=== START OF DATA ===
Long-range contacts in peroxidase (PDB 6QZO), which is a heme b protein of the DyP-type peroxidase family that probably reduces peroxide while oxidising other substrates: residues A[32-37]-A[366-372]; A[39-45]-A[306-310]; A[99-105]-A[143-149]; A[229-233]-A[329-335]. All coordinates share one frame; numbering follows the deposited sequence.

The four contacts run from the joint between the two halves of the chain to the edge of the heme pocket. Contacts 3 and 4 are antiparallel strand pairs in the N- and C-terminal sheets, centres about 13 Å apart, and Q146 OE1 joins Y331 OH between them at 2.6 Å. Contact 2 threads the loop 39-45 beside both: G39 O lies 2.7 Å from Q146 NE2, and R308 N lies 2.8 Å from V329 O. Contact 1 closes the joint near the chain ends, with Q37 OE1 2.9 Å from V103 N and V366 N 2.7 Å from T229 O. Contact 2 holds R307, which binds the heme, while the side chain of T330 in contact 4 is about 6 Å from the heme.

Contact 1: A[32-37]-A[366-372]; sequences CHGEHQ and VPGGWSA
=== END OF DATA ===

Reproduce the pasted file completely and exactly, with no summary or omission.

Long-range contacts in peroxidase (PDB 6QZO), which is a heme b protein of the DyP-type peroxidase family that probably reduces peroxide while oxidising other substrates: residues A[32-37]-A[366-372]; A[39-45]-A[306-310]; A[99-105]-A[143-149]; A[229-233]-A[329-335]. All coordinates share one frame; numbering follows the deposited sequence.

The four contacts run from the joint between the two halves of the chain to the edge of the heme pocket. Contacts 3 and 4 are antiparallel strand pairs in the N- and C-terminal sheets, centres about 13 Å apart, and Q146 OE1 joins Y331 OH between them at 2.6 Å. Contact 2 threads the loop 39-45 beside both: G39 O lies 2.7 Å from Q146 NE2, and R308 N lies 2.8 Å from V329 O. Contact 1 closes the joint near the chain ends, with Q37 OE1 2.9 Å from V103 N and V366 N 2.7 Å from T229 O. Contact 2 holds R307, which binds the heme, while the side chain of T330 in contact 4 is about 6 Å from the heme.

Contact 1: A[32-37]-A[366-372]; sequences CHGEHQ and VPGGWSA